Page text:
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Production demonstrates that opposites can attract, but more likely they lead to hilarious results. 

COURTESY PHOTOS: TRIUMPH PHOTOGRAPHY - Left, Grant Byington at Felix and Don Alder as Oscar in Lakewood Theatre Company's production of 'The Odd Couple' opening March 6 at Lakewood Center for the Arts. Lakewood Theatre Company continues its 67th season of live theater with Neil Simon's comedy, "The Odd Couple."

Neil Simon's legendary exploration of the relationship between fastidious Felix and his sloppy roommate, Oscar, is one of the most iconic and enduring pieces of 20th century American comedy. The production demonstrates that opposites can attract, but more likely they lead to hilarious results. 

Performances are at 7:30 p.m. Thursday-Saturday; 7:30 p.m. Wednesday, March 25; 7 p.m. Sunday, March 22 and April 5; and 2 p.m. Sunday, March 8, 15, 29 and April 5. The show runs March 6 through April 12.

The theater is located at Lakewood Center for the Arts, 368 S. State St. in Lake Oswego. Ticket prices are $34 for adults and $32 for seniors. Other discounts are available for students and groups. Call the Lakewood box office at 503-635-3901 or order online at 

The theater continues its WOW: 25/35 program Wednesday, March 25. For those 35 years and younger, tickets are $25 each. Use the code WOW25 when ordering online to get this special discount. At this performance, there will be a complimentary wine tasting one hour before curtain, courtesy of Owen Roe. OLCC rules apply. Bring your ID for the tasting.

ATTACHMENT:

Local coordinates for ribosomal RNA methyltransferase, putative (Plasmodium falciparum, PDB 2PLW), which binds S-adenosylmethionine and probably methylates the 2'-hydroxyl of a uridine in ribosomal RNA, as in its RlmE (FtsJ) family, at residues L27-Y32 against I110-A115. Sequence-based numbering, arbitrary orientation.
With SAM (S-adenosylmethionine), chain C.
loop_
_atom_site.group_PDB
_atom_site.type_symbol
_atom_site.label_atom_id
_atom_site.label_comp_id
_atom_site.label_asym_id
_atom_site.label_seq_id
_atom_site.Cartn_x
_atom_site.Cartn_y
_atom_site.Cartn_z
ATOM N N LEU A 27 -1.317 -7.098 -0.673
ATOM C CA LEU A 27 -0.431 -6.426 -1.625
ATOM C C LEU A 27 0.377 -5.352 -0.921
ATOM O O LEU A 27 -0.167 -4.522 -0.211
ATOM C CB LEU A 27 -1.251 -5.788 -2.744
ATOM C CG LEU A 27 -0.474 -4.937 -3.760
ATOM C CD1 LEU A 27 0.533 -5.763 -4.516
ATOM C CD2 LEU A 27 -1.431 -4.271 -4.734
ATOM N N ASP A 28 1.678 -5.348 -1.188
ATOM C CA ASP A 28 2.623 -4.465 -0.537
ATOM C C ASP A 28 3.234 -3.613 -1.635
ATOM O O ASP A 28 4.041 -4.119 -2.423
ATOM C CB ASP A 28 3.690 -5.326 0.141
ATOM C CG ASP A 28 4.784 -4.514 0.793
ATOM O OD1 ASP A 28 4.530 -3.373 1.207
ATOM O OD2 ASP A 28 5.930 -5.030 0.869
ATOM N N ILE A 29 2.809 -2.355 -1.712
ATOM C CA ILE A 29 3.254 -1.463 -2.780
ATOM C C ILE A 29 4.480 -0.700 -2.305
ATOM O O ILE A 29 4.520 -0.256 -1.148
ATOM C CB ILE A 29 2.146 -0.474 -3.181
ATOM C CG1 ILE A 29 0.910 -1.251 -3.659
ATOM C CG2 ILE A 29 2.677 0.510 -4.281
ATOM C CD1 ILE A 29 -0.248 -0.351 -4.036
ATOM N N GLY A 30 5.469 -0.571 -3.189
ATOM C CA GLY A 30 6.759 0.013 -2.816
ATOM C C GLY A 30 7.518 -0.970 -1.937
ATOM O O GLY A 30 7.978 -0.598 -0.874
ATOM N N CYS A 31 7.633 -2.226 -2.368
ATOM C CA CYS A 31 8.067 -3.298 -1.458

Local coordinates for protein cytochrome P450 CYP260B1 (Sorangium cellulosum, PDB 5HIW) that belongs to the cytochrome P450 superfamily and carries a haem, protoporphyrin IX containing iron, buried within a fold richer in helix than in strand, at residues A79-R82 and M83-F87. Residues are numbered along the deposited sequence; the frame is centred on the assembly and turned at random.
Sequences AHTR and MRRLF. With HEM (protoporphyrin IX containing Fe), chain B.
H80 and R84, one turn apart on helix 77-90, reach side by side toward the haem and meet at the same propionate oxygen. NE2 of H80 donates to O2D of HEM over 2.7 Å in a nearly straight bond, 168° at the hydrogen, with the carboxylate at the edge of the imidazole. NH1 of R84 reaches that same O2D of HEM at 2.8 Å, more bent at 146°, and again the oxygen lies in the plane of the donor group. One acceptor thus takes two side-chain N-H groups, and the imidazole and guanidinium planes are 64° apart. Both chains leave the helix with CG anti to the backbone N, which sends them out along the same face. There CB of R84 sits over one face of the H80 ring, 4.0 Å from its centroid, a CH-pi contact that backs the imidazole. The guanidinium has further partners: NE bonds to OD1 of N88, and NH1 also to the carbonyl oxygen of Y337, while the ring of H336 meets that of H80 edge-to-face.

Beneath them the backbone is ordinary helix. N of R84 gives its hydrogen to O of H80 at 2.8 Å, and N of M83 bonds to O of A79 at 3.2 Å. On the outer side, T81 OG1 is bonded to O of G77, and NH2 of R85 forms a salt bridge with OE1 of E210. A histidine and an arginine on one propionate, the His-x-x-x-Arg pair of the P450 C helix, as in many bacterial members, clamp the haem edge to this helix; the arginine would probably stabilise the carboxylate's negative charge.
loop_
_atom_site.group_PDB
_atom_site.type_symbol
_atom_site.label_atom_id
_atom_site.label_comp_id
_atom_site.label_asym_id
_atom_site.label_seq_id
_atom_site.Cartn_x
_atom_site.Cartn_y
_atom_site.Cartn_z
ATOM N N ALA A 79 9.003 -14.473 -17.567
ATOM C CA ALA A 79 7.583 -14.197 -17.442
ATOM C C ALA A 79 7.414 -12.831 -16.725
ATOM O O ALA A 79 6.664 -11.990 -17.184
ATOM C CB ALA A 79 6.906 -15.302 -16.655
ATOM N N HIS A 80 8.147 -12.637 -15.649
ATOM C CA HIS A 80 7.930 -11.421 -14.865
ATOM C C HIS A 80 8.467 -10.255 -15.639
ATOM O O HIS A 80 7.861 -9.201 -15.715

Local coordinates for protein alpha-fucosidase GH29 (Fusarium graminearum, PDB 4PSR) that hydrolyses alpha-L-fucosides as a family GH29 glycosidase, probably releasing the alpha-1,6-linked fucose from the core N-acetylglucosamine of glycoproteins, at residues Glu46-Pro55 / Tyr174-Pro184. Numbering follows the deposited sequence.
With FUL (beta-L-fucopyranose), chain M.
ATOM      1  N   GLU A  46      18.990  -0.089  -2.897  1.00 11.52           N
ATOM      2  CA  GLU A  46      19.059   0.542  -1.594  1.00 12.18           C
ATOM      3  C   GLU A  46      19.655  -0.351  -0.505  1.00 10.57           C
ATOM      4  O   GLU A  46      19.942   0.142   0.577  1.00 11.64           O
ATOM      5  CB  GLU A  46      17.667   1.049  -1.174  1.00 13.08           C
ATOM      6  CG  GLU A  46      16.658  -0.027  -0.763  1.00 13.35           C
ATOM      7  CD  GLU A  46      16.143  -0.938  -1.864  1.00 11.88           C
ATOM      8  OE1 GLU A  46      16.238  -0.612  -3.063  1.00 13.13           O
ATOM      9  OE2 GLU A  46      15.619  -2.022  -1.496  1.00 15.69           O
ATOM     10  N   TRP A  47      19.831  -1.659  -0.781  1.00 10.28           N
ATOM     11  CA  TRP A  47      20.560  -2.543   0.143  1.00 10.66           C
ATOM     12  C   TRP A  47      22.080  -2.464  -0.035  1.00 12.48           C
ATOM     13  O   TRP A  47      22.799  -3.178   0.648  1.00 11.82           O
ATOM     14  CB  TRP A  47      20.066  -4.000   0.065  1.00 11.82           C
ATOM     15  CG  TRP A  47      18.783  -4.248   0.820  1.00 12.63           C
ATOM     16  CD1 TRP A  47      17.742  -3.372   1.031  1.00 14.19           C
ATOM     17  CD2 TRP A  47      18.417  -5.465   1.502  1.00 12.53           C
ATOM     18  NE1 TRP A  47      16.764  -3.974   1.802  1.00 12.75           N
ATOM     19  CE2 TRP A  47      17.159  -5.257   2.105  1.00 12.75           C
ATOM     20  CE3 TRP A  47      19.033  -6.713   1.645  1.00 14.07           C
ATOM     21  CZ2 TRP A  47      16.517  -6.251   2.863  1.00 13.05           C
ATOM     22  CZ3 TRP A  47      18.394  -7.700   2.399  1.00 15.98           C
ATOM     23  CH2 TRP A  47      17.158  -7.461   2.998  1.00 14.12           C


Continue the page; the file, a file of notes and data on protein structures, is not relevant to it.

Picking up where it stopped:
The story: In one of Neil Simon's most recognizable and timeless comedies, the uptight Felix Unger (Grant Byington), a neurotic neat freak, arrives at the weekly poker party hosted by his messy friend Oscar Madison (Don Alder).

Felix is depressed and out of sorts after being thrown out by his wife. Fearing Felix will try something desperate, Oscar, himself in the process of being divorced by his wife, invites Felix to move in with him. Clockwise from bottom are Don Alder as Oscar, Todd Hermanson, Mark Schwahn, Danny Bruno and Gary Powell as the poker buddies in Lakewood Theatre Company's 'The Odd Couple' playing March 6 through April 12.

Within a few days, this mismatched pair is on the verge of mutual murder: Felix frustrated by Oscar's slovenliness, while Oscar is driven insane by Felix's obsession with cleanliness.

The show's cast also includes Danny Bruno, Todd Hermanson, Mark Schwahn and Gary Powell as the poker buddies. Melissa Whitney and Christy Bigelow play the Pigeon sisters, Oscar's neighbors with whom Oscar attempts to set up a potentially passionate double date.

LTC's production of "The Odd Couple" is directed by Pat Patton, the stage manager is Micah Steury, assistant stage manager is Hyrum Nicholas, scenic design is by John Gerth, sound design is by Marcus Storey, lighting design is by Nate & Juniper Zwainlesk, costume design is by Jessica Carr Miller, properties design is by Jim Crino and the producer is Steve Knox.

Director's notes:

Simon is among the most famous and beloved American playwrights. During his over 50-year career he wrote more than 30 plays and earned many major awards, including 17 Tony nominations and a Pulitzer Prize. 

At one point in his career, he had four plays running at the same time on Broadway. In 1983 he became the only living playwright to have a Broadway theatre named after him.